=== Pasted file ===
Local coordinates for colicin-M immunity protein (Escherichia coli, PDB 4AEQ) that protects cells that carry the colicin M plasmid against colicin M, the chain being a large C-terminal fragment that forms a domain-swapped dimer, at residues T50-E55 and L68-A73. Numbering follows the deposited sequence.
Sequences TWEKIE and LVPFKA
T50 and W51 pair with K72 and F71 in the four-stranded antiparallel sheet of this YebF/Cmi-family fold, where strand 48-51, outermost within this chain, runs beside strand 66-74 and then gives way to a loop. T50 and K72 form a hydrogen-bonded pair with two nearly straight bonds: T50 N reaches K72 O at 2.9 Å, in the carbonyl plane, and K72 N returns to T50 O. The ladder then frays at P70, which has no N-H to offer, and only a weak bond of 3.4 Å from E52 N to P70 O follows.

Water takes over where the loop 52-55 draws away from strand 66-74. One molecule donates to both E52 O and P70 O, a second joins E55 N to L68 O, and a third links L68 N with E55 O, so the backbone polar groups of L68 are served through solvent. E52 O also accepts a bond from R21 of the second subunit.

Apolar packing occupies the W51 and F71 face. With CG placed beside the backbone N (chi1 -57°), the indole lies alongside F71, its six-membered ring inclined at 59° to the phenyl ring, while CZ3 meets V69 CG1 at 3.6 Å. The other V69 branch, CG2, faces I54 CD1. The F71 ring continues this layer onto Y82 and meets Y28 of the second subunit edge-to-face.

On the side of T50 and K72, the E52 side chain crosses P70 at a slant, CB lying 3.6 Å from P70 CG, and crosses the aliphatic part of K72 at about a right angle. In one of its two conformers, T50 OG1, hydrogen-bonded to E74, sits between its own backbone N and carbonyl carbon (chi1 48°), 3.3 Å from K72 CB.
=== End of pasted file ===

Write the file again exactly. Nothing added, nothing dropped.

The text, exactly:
Local coordinates for colicin-M immunity protein (Escherichia coli, PDB 4AEQ) that protects cells that carry the colicin M plasmid against colicin M, the chain being a large C-terminal fragment that forms a domain-swapped dimer, at residues T50-E55 and L68-A73. Numbering follows the deposited sequence.
Sequences TWEKIE and LVPFKA
T50 and W51 pair with K72 and F71 in the four-stranded antiparallel sheet of this YebF/Cmi-family fold, where strand 48-51, outermost within this chain, runs beside strand 66-74 and then gives way to a loop. T50 and K72 form a hydrogen-bonded pair with two nearly straight bonds: T50 N reaches K72 O at 2.9 Å, in the carbonyl plane, and K72 N returns to T50 O. The ladder then frays at P70, which has no N-H to offer, and only a weak bond of 3.4 Å from E52 N to P70 O follows.

Water takes over where the loop 52-55 draws away from strand 66-74. One molecule donates to both E52 O and P70 O, a second joins E55 N to L68 O, and a third links L68 N with E55 O, so the backbone polar groups of L68 are served through solvent. E52 O also accepts a bond from R21 of the second subunit.

Apolar packing occupies the W51 and F71 face. With CG placed beside the backbone N (chi1 -57°), the indole lies alongside F71, its six-membered ring inclined at 59° to the phenyl ring, while CZ3 meets V69 CG1 at 3.6 Å. The other V69 branch, CG2, faces I54 CD1. The F71 ring continues this layer onto Y82 and meets Y28 of the second subunit edge-to-face.

On the side of T50 and K72, the E52 side chain crosses P70 at a slant, CB lying 3.6 Å from P70 CG, and crosses the aliphatic part of K72 at about a right angle. In one of its two conformers, T50 OG1, hydrogen-bonded to E74, sits between its own backbone N and carbonyl carbon (chi1 48°), 3.3 Å from K72 CB.